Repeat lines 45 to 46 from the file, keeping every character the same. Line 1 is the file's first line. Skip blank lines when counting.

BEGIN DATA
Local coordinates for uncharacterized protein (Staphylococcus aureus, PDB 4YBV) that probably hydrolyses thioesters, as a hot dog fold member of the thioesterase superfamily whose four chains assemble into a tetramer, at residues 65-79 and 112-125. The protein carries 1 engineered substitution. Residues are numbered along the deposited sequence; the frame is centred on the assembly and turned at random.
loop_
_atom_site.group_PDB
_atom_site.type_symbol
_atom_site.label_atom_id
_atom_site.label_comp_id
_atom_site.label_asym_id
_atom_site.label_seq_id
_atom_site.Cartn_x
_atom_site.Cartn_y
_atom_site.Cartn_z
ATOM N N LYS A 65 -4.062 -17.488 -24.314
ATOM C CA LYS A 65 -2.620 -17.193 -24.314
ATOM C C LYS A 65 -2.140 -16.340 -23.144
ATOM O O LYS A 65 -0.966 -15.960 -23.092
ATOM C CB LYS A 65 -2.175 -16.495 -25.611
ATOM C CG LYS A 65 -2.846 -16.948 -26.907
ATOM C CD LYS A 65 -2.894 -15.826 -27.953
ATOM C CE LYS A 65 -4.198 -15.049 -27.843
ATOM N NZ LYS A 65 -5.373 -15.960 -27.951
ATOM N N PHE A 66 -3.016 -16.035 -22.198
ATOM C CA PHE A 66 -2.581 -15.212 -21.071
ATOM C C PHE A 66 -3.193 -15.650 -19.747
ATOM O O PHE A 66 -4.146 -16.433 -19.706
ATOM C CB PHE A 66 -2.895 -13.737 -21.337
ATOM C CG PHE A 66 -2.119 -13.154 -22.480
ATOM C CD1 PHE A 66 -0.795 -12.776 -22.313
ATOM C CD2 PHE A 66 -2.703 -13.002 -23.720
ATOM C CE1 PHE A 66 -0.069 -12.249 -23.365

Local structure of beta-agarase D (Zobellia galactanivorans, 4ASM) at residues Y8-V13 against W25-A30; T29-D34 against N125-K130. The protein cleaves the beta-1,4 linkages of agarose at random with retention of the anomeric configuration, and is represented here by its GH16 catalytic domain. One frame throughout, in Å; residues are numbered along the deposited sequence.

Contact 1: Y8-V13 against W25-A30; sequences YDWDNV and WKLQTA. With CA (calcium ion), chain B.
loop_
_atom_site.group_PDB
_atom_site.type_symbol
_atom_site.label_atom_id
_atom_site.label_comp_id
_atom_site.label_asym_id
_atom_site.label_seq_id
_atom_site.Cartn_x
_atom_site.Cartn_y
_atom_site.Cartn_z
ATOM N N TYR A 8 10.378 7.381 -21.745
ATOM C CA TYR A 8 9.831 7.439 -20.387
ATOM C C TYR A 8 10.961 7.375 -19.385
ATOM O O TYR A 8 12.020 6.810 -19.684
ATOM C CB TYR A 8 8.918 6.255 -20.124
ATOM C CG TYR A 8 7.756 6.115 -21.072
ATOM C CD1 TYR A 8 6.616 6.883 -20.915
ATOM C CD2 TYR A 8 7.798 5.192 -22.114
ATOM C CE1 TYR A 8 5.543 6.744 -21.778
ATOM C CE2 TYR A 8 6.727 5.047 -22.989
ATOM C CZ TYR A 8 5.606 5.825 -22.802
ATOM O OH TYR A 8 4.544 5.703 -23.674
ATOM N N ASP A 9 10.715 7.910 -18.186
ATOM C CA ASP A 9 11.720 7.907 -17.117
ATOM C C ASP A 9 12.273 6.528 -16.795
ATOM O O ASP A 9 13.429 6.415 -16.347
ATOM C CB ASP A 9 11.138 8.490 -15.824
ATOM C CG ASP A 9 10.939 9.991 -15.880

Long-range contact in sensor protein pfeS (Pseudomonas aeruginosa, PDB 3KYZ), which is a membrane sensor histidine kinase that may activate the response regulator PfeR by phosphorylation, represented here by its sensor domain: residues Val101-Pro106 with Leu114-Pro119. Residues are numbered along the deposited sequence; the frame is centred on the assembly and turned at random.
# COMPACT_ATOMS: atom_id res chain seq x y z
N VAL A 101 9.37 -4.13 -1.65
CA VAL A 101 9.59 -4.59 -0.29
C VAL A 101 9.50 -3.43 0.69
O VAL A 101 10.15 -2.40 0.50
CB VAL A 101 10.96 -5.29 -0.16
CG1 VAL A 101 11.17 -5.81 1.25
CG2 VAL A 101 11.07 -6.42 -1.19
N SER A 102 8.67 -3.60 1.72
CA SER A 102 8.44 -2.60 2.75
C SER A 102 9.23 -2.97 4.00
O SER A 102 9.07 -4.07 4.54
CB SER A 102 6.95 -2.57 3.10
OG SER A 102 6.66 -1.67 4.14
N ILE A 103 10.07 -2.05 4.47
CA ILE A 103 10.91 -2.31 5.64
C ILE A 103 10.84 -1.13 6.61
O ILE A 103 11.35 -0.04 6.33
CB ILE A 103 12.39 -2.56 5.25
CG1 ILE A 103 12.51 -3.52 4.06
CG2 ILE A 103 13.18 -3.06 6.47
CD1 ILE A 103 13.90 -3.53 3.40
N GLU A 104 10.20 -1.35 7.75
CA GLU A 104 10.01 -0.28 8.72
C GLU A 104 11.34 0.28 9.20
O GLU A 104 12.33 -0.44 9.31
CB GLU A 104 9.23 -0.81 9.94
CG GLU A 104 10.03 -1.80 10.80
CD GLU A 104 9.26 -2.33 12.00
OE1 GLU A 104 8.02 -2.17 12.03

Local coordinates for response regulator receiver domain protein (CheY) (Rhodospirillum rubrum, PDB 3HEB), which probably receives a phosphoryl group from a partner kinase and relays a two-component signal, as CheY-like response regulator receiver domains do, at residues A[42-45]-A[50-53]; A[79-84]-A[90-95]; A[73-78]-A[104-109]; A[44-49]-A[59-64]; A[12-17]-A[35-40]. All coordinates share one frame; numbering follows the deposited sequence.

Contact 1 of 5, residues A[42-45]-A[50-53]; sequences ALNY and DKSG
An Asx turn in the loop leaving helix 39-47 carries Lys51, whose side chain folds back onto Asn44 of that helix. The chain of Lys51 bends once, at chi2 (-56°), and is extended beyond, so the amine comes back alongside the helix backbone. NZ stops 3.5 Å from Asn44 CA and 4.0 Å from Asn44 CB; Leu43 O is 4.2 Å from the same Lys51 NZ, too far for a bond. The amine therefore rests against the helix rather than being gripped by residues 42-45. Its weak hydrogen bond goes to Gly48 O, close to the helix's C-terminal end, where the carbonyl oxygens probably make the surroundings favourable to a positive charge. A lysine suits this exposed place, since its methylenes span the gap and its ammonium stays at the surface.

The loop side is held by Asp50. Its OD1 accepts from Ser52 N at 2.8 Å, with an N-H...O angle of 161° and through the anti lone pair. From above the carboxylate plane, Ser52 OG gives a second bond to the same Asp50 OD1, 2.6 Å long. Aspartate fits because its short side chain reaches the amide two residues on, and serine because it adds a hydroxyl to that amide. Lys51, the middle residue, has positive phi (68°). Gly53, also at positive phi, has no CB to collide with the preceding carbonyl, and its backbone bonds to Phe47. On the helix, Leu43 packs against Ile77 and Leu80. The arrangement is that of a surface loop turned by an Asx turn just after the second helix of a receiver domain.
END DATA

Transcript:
ATOM O O TYR A 8 12.020 6.810 -19.684
ATOM C CB TYR A 8 8.918 6.255 -20.124